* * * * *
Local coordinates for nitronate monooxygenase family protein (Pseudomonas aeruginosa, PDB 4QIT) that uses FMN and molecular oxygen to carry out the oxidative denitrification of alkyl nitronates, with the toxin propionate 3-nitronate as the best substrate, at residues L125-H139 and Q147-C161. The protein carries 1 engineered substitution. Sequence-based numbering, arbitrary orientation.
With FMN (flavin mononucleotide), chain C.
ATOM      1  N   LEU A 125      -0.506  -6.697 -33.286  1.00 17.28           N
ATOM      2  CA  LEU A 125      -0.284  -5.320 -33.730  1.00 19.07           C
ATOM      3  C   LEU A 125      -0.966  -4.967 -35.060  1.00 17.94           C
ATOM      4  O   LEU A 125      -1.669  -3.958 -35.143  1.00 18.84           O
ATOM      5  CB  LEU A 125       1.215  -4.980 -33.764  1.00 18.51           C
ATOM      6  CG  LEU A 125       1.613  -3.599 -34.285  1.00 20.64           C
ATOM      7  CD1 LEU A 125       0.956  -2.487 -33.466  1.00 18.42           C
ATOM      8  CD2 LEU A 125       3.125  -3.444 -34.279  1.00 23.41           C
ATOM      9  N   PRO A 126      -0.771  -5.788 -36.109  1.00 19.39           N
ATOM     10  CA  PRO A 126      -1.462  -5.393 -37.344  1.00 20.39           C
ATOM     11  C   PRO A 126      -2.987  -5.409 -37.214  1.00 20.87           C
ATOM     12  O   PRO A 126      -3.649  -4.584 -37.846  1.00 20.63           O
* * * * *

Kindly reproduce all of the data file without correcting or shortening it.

Local coordinates for nitronate monooxygenase family protein (Pseudomonas aeruginosa, PDB 4QIT) that uses FMN and molecular oxygen to carry out the oxidative denitrification of alkyl nitronates, with the toxin propionate 3-nitronate as the best substrate, at residues L125-H139 and Q147-C161. The protein carries 1 engineered substitution. Sequence-based numbering, arbitrary orientation.
With FMN (flavin mononucleotide), chain C.
ATOM      1  N   LEU A 125      -0.506  -6.697 -33.286  1.00 17.28           N
ATOM      2  CA  LEU A 125      -0.284  -5.320 -33.730  1.00 19.07           C
ATOM      3  C   LEU A 125      -0.966  -4.967 -35.060  1.00 17.94           C
ATOM      4  O   LEU A 125      -1.669  -3.958 -35.143  1.00 18.84           O
ATOM      5  CB  LEU A 125       1.215  -4.980 -33.764  1.00 18.51           C
ATOM      6  CG  LEU A 125       1.613  -3.599 -34.285  1.00 20.64           C
ATOM      7  CD1 LEU A 125       0.956  -2.487 -33.466  1.00 18.42           C
ATOM      8  CD2 LEU A 125       3.125  -3.444 -34.279  1.00 23.41           C
ATOM      9  N   PRO A 126      -0.771  -5.788 -36.109  1.00 19.39           N
ATOM     10  CA  PRO A 126      -1.462  -5.393 -37.344  1.00 20.39           C
ATOM     11  C   PRO A 126      -2.987  -5.409 -37.214  1.00 20.87           C
ATOM     12  O   PRO A 126      -3.649  -4.584 -37.846  1.00 20.63           O